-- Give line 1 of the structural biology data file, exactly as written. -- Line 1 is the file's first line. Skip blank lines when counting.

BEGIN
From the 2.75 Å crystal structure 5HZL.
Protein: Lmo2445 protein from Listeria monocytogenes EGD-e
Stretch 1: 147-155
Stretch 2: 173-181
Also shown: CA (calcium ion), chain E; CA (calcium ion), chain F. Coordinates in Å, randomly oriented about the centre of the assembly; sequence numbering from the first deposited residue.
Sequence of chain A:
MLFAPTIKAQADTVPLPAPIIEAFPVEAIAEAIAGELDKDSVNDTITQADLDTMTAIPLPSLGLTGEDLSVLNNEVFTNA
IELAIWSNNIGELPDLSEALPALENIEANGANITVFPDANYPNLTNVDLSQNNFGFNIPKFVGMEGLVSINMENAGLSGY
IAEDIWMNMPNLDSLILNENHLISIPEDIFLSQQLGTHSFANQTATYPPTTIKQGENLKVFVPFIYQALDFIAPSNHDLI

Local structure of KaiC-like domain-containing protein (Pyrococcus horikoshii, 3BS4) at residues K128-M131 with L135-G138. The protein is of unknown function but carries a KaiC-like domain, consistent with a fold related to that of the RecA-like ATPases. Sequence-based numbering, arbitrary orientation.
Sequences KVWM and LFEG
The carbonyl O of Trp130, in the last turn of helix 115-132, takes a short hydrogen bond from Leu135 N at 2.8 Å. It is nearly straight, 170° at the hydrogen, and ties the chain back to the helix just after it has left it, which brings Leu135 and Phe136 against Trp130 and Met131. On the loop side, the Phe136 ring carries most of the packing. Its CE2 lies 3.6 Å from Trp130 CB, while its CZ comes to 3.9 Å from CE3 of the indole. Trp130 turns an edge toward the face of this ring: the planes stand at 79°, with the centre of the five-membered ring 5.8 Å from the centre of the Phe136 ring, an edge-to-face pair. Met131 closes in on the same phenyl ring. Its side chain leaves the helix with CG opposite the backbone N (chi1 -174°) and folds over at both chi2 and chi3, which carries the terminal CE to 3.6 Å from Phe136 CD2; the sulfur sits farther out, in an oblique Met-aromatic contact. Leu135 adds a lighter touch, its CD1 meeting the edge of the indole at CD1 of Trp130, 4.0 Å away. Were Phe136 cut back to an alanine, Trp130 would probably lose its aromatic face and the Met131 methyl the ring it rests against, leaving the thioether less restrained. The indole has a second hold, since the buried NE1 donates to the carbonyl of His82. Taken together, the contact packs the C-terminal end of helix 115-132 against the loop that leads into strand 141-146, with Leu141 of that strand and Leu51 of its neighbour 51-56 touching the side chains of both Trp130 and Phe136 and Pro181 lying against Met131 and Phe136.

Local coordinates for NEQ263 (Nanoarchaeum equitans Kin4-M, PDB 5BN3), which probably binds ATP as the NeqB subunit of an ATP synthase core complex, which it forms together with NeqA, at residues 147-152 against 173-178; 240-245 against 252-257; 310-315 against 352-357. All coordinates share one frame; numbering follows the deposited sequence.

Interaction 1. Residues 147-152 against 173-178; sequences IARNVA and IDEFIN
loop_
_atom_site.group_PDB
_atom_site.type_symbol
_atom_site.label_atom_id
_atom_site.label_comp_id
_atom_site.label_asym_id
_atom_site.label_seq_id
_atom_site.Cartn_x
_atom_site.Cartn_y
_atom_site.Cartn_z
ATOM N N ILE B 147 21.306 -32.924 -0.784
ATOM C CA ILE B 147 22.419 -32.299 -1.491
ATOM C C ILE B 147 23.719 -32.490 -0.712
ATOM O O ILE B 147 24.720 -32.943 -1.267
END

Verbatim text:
From the 2.75 Å crystal structure 5HZL.